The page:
|Publication number||US4680941 A|
|Application number||US 06/865,404|
|Publication date||Jul 21, 1987|
|Filing date||May 21, 1986|
|Priority date||May 21, 1986|
|Publication number||06865404, 865404, US 4680941 A, US 4680941A, US-A-4680941, US4680941 A, US4680941A|
|Inventors||Elvet M. Richardson, Teik P. Sim|
|Original Assignee||Richardson Elvet M, Sim Teik P|
|Export Citation||BiBTeX, EndNote, RefMan|
|Patent Citations (17), Referenced by (25), Classifications (9), Legal Events (4)|
|External Links: USPTO, USPTO Assignment, Espacenet|
The invention relates to an apparatus and system for recovering waste heat from refrigeration systems.
Conventional refrigeration systems circulate a refrigerating fluid which is evaporated within the refrigerating compartment to absorb heat which is transferred outside the compartment when the gas is condensed back to its liquid state. In most homes and businesses having such refrigeration systems there is also a need for hot water. Many proposals have been made in the past to use the waste heat from the refrigeration system to in whole or part heat water for domestic or industrial use. For example, the patent to McGraw, U.S. Pat. No. 1,937,288, shows a system of this type in which hot refrigeration liquid passes through a heat exchanger to heat water in a tank. The patent to Johnson, U.S. Pat. No. 4,199,955, describes another system of this type. A great variety of such waste recovery systems have in the past been proposed.
The present invention relates to an improved and practical system which is economical, can be installed with minimum difficulty, is reliable, and is designed to supplement an existing hot water system. According to the present invention a heat exchanger is inserted into a conventional refrigerating system between the compressor and the condenser. A water line passes through the heat exchanger between an inlet which receives cold water and an outlet which supplies the heated water to a small holding tank which can be located immediately adjacent to the refrigeration system. The holding tank is coupled to a larger storage tank, for example, a conventional home water heater, by a check valve so that the heated water from the holding tank is transferred to the larger storage tank whenever water is withdrawn from the larger tank.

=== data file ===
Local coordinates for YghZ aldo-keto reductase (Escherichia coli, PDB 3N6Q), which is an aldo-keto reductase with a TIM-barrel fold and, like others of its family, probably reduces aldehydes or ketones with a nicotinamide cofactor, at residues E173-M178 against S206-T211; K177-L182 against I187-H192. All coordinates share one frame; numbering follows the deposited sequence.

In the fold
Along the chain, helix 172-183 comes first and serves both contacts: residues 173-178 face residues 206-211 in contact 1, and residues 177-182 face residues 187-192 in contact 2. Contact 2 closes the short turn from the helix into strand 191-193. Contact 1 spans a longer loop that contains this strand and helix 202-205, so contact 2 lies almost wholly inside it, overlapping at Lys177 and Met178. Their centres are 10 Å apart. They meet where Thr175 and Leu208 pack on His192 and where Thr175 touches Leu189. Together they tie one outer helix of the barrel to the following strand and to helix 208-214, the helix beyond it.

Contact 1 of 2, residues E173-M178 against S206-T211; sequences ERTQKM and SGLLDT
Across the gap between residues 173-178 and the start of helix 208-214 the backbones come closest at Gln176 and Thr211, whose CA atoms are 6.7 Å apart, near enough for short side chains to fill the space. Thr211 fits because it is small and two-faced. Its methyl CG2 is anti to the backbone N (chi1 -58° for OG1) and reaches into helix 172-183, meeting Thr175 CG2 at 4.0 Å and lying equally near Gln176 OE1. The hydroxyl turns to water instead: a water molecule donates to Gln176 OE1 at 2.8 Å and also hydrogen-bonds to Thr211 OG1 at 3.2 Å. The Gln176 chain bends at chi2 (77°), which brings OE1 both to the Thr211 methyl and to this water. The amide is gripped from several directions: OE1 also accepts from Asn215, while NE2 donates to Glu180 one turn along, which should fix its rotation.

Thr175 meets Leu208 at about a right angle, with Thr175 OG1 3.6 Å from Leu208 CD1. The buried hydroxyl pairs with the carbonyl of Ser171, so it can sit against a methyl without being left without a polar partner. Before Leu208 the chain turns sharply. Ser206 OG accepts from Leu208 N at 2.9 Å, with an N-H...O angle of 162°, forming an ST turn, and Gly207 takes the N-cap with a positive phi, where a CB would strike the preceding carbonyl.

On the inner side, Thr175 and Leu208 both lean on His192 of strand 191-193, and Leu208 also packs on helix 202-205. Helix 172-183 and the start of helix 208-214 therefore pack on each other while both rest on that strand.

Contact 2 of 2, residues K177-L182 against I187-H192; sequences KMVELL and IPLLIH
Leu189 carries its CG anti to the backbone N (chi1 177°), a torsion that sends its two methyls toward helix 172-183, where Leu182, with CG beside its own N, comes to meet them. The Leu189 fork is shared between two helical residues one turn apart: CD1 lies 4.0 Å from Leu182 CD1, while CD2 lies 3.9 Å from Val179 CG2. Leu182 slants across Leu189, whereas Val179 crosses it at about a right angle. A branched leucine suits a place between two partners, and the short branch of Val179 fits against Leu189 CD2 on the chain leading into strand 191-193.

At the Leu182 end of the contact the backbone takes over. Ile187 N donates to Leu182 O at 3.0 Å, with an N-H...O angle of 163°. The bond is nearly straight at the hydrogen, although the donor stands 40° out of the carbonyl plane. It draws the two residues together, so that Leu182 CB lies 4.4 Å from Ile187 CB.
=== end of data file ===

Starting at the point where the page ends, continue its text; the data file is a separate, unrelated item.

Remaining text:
A pump is connected between the outlet of the holding tank and the inlet of the heat exchanger for circulating the water through the heat exchanger. A temperature sensor is preferably provided to detect the temperature of the gases from the compressor so that the pump is operated only when there is heat to be transferred to the water. A heat sensor is also preferably provided at the holding tank to turn off the pump when the water has reached its maximum temperature.
The system can be used with a single refrigerator, air conditioner of the like or can be used in an apartment building or industrial establishment with the hot water from the various holding tanks being supplied to a single central hot water heater or storage tank.
Other objects and purposes of the invention will be clear from the following brief description of the drawings.
FIG. 1 shows a schematic view of one embodiment of the present invention.
FIG. 2 shows a schematic view of the embodiment of FIG. 1 in use in a multiple refrigeration system facility supplying hot water to a single hot water storage tank.
Reference is now made to FIG. 1 which illustrates a first embodiment of the present invention. In this embodiment the apparatus 20 of the present invention is connected and coupled to a conventional refrigeration system indicated as 22 and surrounded by dashed lines. In this conventional system the refrigerating fluid as gas from evaporator 24 is pumped to condenser 26 by compressor 28. A conventional metering device is also supplied in the circulating loop.